The focus on the potential and real risks of digital credit, while commendable, runs the risk of taking our collective eye off the wider credit market, which has a much more significant impact on Kenya’s economy.
Recently there was a huge fuss about forest fires burning in the Amazon Jungle. Suddenly, the world seemed at the edge of a precipice as our “lungs” of the world seemed on the verge of extinction. Imagine the producer of much of the oxygen we breathe going up in smoke! Before I had a chance to get bothered under the skin about this, I read an article that put the whole thing in perspective. In this draw blog I try to draw an analogy between this blowup over extensive forest fires and the growth of excited chattering that has greeted the rise of ubiquitous limited value credit delivered instantaneously over digital devices.
FSD Kenya’s current strategy 2016-2021 is predicated upon the fact that finance is the flow of resources through time and space, between individuals and organizations, so members of society can optimize managing day to day, mitigate risks and invest for the future. In an ideal (perfect) market, this would happen seamlessly with everyone becoming better off. Part of my work over the years at FSD has been engaging with our credit market work. The last two years have seen increasingly alarmist conversation arising over the “wild west” nature of the latest kid on the block, digitally delivered loans.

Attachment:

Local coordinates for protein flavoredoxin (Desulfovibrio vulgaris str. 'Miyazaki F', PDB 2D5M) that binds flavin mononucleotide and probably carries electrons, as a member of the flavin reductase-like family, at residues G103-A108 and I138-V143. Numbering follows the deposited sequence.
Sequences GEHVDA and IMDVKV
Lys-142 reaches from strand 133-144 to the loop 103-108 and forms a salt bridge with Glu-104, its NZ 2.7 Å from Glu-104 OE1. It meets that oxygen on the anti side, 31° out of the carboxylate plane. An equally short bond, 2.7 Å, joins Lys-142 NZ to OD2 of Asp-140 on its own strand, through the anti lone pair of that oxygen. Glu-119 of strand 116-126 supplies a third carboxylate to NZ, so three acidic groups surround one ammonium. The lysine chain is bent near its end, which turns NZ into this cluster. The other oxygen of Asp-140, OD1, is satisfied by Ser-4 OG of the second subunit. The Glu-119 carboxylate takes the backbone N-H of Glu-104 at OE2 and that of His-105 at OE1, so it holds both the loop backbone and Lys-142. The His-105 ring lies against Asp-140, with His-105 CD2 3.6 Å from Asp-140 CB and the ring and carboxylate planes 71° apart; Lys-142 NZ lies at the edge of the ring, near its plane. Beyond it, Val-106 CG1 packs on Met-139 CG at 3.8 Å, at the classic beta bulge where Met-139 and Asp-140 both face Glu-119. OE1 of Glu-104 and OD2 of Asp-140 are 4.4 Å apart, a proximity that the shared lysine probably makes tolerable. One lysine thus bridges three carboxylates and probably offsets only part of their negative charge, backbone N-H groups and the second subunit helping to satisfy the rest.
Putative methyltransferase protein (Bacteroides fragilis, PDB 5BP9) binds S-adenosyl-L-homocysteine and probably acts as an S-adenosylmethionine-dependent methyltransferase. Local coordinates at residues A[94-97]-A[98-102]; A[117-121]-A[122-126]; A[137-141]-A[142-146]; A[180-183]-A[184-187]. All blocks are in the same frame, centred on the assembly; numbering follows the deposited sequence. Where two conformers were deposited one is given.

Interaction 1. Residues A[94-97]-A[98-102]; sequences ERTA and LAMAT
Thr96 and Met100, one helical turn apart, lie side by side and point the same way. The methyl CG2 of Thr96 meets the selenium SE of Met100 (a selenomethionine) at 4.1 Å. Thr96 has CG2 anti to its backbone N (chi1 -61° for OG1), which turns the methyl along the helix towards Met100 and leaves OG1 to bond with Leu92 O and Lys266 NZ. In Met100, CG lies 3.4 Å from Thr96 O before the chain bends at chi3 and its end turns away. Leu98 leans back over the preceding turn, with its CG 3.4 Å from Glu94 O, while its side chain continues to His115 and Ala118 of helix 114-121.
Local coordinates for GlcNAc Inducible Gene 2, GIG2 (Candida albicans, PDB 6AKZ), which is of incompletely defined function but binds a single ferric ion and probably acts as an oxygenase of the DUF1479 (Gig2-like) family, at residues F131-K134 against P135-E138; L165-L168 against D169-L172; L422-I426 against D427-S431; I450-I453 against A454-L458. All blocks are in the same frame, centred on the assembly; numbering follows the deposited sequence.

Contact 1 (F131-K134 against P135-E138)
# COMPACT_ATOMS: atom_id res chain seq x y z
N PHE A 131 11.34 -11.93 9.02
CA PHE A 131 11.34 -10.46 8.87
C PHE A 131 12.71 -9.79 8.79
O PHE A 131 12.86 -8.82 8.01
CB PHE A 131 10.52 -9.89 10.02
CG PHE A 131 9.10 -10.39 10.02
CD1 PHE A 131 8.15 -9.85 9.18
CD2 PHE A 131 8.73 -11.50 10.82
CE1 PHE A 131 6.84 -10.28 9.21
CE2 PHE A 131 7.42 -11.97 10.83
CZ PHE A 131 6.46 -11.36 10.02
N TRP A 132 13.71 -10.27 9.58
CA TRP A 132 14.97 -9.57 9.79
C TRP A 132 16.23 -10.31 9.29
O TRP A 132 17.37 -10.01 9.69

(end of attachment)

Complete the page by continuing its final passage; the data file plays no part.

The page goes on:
The explosion of digital credit in Kenya since its inception with the CBA/Safaricom solution M-Shwari, launched in 2012, has raised concern in policy, financial sector development and consumer protection circles. These largely legitimate worries, center around over-indebtedness, Credit Reference Bureau (CRB) reporting of defaulters, high interest rates, lack of regulation, source of funding among other concerns. This singular focus on the potential and real risks of digital credit, while commendable, runs the risk of taking our collective eye off the wider credit market, which has a much more significant impact on Kenya’s economy.
Financial credit involves the intermediation of resources (cash, goods or services) from those who have a surplus (savers) to those who have a deficit (borrowers). Of course, key conditions are that borrowers can productively use these resources in the present to generate enough value and be willing and able to repay at some point in the future. In simpler terms, credit is one of the ways in which finance moves money through time.